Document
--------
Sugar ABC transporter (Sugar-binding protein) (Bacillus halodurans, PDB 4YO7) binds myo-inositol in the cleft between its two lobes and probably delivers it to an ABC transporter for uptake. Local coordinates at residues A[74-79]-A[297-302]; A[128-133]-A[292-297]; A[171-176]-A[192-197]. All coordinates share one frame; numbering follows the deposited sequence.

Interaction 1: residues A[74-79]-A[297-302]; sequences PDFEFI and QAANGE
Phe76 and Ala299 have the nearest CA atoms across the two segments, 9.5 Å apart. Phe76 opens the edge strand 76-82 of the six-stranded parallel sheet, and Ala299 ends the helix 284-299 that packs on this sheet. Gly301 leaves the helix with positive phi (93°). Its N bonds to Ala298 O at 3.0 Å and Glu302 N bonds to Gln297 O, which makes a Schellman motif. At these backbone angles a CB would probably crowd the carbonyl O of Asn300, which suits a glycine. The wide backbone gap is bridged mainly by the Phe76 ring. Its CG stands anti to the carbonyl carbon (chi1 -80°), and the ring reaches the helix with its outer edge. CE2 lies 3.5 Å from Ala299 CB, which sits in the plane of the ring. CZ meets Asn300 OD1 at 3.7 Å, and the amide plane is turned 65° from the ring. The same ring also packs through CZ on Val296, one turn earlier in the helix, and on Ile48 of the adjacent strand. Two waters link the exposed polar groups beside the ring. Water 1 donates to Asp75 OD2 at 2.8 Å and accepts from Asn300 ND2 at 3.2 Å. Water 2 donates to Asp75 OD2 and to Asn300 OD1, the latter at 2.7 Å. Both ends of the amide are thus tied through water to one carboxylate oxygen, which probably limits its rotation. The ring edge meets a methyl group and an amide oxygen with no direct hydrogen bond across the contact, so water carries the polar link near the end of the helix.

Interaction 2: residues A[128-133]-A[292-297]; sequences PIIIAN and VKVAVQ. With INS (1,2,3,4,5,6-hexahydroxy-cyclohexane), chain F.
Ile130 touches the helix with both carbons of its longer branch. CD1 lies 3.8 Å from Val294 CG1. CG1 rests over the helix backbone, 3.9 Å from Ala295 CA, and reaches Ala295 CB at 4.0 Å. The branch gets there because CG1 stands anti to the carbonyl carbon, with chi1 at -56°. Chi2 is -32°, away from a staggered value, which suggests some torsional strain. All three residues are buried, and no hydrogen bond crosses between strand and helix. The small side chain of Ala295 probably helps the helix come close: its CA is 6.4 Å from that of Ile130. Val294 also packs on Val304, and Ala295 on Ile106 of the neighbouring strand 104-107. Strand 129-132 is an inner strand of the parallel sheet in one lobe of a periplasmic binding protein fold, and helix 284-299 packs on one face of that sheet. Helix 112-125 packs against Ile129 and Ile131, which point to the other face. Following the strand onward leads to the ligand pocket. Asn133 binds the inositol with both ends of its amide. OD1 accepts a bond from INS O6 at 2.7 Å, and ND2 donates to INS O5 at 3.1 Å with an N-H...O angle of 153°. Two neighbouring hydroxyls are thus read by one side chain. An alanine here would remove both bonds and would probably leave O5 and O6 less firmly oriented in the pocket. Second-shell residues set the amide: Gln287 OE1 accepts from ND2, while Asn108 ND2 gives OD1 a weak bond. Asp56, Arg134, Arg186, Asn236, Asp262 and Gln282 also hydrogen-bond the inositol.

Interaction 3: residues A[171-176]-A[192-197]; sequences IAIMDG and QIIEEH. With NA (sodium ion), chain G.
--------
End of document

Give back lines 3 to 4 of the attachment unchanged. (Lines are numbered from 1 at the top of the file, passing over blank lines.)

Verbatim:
Phe76 and Ala299 have the nearest CA atoms across the two segments, 9.5 Å apart. Phe76 opens the edge strand 76-82 of the six-stranded parallel sheet, and Ala299 ends the helix 284-299 that packs on this sheet. Gly301 leaves the helix with positive phi (93°). Its N bonds to Ala298 O at 3.0 Å and Glu302 N bonds to Gln297 O, which makes a Schellman motif. At these backbone angles a CB would probably crowd the carbonyl O of Asn300, which suits a glycine. The wide backbone gap is bridged mainly by the Phe76 ring. Its CG stands anti to the carbonyl carbon (chi1 -80°), and the ring reaches the helix with its outer edge. CE2 lies 3.5 Å from Ala299 CB, which sits in the plane of the ring. CZ meets Asn300 OD1 at 3.7 Å, and the amide plane is turned 65° from the ring. The same ring also packs through CZ on Val296, one turn earlier in the helix, and on Ile48 of the adjacent strand. Two waters link the exposed polar groups beside the ring. Water 1 donates to Asp75 OD2 at 2.8 Å and accepts from Asn300 ND2 at 3.2 Å. Water 2 donates to Asp75 OD2 and to Asn300 OD1, the latter at 2.7 Å. Both ends of the amide are thus tied through water to one carboxylate oxygen, which probably limits its rotation. The ring edge meets a methyl group and an amide oxygen with no direct hydrogen bond across the contact, so water carries the polar link near the end of the helix.

Interaction 2: residues A[128-133]-A[292-297]; sequences PIIIAN and VKVAVQ. With INS (1,2,3,4,5,6-hexahydroxy-cyclohexane), chain F.